An Irminsul (Old Saxon, probably "great/mighty pillar" or "arising pillar") was a sacral pillar-like object attested as playing an important role in the Germanic paganism of the Saxon people. The oldest chronicle describing an Irminsul refers to it as a tree trunk erected in the open air. The purpose of the Irminsuls and the implications thereof have been the subject of considerable scholarly discourse and speculation for hundreds of years.
A Germanic god Irmin, inferred from the name Irminsul and the tribal name Irminones, is sometimes presumed to have been the national god or demi-god of the Saxons. It has been suggested that Irmin was more probably an aspect or epithet of some other deity – most likely Wodan (Odin). Irmin might also have been an epithet of the god Ziu (Tyr) in early Germanic times, only later transferred to Odin, as certain scholars subscribe to the idea that Odin replaced Tyr as the chief Germanic deity at the onset of the Migration Period. This was the favored view of early 20th century Nordicist writers, but it is not generally considered likely in modern times.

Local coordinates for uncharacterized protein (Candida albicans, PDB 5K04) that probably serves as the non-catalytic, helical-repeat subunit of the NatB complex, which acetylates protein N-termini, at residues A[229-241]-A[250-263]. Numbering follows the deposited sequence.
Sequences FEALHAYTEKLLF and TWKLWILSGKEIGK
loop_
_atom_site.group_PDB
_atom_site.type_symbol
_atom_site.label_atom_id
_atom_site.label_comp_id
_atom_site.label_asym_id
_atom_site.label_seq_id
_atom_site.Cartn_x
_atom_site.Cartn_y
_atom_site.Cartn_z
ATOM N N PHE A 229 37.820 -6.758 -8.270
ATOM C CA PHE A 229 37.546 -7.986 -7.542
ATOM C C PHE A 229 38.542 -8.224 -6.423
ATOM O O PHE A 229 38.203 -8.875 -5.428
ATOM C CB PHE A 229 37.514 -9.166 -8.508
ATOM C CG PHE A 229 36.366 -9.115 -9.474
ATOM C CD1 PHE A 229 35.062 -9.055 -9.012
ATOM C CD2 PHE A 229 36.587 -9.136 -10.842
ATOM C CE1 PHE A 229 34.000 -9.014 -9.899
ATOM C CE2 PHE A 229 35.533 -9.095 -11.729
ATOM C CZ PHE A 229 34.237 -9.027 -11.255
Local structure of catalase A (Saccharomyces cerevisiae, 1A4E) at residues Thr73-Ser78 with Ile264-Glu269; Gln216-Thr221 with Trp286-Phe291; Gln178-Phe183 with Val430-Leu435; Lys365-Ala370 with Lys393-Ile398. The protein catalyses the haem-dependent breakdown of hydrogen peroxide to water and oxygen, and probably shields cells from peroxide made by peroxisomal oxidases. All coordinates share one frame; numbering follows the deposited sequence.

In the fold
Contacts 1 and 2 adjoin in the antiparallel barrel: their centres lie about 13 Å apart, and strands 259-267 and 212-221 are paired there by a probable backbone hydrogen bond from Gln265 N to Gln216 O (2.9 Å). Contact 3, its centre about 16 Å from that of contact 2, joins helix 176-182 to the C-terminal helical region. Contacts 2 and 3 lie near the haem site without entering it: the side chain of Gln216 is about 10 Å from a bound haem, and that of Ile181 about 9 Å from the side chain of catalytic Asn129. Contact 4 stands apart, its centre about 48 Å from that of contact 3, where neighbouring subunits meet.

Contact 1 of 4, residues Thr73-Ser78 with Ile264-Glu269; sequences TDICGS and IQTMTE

The Old Norse form of Irmin is Jörmunr, which just like Yggr was one of the names of Odin. Yggdrasil ("Yggr's horse") was the yew or ash tree from which Odin sacrificed himself, and which connected the nine worlds. Jakob Grimm connects the name Irmin with Old Norse terms like iörmungrund ("great ground", i.e. the Earth) or iörmungandr ("great snake", i.e. the Midgard serpent).
Royal Frankish Annals
According to the Royal Frankish Annals (772AD), during the Saxon wars, Charlemagne is repeatedly described as ordering the destruction of the chief seat of their religion, an Irminsul. The Irminsul is described as not being far from Heresburg (now Obermarsberg), Germany. Jacob Grimm states that "strong reasons" point to the actual location of the Irminsul as being approximately 15 miles (24 km) away, in the Teutoburg Forest and states that the original name for the region "Osning" may have meant "Holy Wood."
De miraculis sancti Alexandri
The Benedictine monk Rudolf of Fulda (AD 865) provides a description of an Irminsul in chapter 3 of his Latin work De miraculis sancti Alexandri. Rudolf's description states that the Irminsul was a great wooden pillar erected and worshipped beneath the open sky and that its name, Irminsul, signifies universal all-sustaining pillar.
Under Louis the Pious in the 9th century, a stone column was dug up at Obermarsberg in Westphalia, Germany and relocated to the Hildesheim cathedral in Hildesheim, Lower Saxony, Germany. The column was reportedly then used as a candelabrum until at least the late 19th century. In the 13th century, the destruction of the Irminsul by Charlemagne was recorded as having still been commemorated at Hildesheim on the Saturday after Laetare Sunday.